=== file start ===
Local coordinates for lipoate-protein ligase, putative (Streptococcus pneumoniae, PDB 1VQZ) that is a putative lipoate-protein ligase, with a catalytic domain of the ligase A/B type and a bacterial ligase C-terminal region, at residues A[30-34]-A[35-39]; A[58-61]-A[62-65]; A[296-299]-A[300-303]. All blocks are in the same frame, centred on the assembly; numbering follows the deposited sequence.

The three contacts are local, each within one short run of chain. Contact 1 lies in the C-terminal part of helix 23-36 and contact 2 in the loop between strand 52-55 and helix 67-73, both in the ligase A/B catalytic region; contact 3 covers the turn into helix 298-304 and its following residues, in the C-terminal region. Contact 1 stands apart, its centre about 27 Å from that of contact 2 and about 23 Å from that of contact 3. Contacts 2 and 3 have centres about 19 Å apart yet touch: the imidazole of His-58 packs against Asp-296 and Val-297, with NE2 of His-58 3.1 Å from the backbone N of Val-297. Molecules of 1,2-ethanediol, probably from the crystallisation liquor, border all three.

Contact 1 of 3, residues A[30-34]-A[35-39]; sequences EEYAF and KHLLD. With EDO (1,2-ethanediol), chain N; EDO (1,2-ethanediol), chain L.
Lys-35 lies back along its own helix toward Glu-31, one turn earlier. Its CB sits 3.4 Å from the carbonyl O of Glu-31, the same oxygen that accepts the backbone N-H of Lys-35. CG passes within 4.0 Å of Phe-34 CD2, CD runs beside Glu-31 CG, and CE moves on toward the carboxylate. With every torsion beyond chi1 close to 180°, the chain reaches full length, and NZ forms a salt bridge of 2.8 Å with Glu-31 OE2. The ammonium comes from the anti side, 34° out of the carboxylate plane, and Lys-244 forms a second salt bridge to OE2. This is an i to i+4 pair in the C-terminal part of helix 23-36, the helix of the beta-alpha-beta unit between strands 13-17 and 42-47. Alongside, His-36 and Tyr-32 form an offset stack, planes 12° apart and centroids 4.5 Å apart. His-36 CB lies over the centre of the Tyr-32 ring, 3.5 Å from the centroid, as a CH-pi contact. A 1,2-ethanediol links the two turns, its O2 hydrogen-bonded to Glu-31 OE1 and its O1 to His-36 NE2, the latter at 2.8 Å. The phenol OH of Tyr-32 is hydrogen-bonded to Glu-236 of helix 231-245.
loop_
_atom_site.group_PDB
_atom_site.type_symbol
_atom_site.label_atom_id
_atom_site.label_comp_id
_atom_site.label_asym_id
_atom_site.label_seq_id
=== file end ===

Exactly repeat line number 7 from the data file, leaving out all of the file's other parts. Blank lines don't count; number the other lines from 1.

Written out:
_atom_site.type_symbol